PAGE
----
LOVE ART FAIR, Friday-Sunday (April 17-19), at the Direct Energy Centre (100 Princes, Exhibition Place), $12, stu/srs $10, under 16 free. loveartfair.com
The second annual Love Art, the offshoot of affordable art fairs in Britain, functions as a colourful, fun and unpretentious intro to the art market for new collectors and an opportunity for the more experienced to clue in on Canadian and international emerging artists.
There’s stuff to appeal to a variety of tastes: photography and printmaking ceramics and textiles landscape, pop and abstract painting. The long space, with three rows of booths, feels less daunting than similar events in the Convention Centre, and there are helpful talks geared to beginners about buying and appreciating art, plus creative activities for kids. In addition to gallery fare, you get a chance to see work selected by indie curators and check out in-person art sold by online retailers.
Here are a few highlights from the more than 40 exhibitors:
Independent curator Arianne Di Nardo has selected six female artists who are recent grads of OCAD, York and Guelph U. She’s juxtaposed sophisticated works in a variety of media that speak to each other by playing with linear or fiber-like elements: Mary Grisey’s braided and woven textile pieces made with natural dyes and hanks of horsehair, Annyen Lam’s intricate cut-paper depictions of plant roots and architecture, Stephanie Flowers’s anatomical-organ-shaped porcelains with jump-rope-like hanging veins of red cord. Di Nardo will address solutions to the art world’s gender imbalance in a Saturday panel on how woman can succeed in the field.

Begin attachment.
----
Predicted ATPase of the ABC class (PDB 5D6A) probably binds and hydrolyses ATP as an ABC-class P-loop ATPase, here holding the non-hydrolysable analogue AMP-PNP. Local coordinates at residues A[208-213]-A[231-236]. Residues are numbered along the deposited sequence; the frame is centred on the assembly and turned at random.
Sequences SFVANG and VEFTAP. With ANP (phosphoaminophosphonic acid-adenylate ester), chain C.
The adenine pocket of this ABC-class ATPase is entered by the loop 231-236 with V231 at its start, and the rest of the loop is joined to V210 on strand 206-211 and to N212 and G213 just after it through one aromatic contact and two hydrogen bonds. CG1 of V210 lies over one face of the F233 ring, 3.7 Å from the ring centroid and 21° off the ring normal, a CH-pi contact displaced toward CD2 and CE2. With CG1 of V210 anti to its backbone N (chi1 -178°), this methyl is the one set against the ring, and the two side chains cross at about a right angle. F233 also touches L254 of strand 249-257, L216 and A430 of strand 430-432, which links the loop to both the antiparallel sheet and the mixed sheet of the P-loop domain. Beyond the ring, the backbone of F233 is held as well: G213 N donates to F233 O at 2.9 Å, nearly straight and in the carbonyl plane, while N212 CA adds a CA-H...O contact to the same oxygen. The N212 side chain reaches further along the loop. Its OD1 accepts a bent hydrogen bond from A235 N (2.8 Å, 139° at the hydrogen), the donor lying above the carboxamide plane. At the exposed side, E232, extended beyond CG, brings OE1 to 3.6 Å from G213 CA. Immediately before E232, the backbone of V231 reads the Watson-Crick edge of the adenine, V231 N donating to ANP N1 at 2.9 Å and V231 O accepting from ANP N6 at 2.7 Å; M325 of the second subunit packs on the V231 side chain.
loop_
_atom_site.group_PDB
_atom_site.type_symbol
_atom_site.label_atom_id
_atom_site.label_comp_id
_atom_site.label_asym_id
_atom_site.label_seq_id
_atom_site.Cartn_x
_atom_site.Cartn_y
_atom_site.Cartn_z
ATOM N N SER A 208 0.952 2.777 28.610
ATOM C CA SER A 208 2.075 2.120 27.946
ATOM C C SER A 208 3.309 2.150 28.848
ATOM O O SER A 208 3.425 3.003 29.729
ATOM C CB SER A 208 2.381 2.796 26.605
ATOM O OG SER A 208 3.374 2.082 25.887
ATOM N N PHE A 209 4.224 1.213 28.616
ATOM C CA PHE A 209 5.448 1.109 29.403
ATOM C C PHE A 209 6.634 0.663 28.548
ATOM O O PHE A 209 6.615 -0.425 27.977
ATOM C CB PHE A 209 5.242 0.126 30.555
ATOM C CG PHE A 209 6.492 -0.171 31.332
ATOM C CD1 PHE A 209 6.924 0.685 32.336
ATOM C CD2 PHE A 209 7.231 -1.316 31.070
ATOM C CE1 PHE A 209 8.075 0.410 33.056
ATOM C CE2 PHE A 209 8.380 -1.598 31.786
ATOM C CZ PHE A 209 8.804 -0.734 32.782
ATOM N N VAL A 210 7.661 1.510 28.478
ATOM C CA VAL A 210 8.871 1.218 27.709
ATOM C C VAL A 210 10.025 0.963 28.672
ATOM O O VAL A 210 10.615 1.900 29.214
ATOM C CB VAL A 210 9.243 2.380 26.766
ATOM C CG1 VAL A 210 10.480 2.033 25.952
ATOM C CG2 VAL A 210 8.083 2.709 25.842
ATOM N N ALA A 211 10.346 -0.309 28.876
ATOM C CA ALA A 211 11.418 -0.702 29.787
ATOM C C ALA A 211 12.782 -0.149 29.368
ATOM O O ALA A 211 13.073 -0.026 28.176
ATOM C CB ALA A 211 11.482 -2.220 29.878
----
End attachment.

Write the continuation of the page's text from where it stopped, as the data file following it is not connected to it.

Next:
From Monterrey, Mexico, comes Calvi Studio, with a focus on textiles and a mandate to provide income for local weavers. Its display includes Francisco Toledo’s grimacing ear of corn made of needle-felted wool, a powerful indictment of GMO agriculture’s despoiling of this Mexican food staple. His framed, laser-cut interpretations of jewellery also make a strong statement about precious metals and heritage crafts.
Needle-felted wool sculpture is done locally, too, by Marjorie Campbell of Alison Milne Gallery. Campbell’s fantastic white fox is so real that I feared it might be taxidermy until I noticed the woolly creature’s long black eyelashes. The Toronto gallery, which started off as a photography venue, also shows Maureen O’Connor’s staged photos of wild animals in interiors and Nissim Ben Aderet’s black and white linear paintings. Tel Aviv-based Ben Adaret will be on hand doing live painting at the fair.
Toronto’s Graven Feather presents live demos of letterpress and linocut printmaking on mini-presses set up in there booth, as well as a small selection of prints made at its Queen West studio.
UK’s Eyestorm is an online art retailer of prints by established and emerging artist. Exuberant silkscreens by Alexander McQueen collaborator Jacky Tsai, a Chinese artist based in London, combine lush Chinese florals with figures from Asian mythology and Western comic books.
Jacky Tsai, Save Empress Wu
Montreal’s Viva Vida Gallery has work for those who appreciate more traditional landscapes and still lives, as well as quirky drawings and abstractions. David Kelavey paints winter woodland scenes in the Canadian mould, but he also excels at funky Quebec street scenes dominated by classic cars.
Some of the prices – ranging up into several thousand for larger works or better-known artists – might seem high to those who haven’t bought art before, but they really are reasonable by art-world standards, and the fair also provides info on how to negotiate payment plans.
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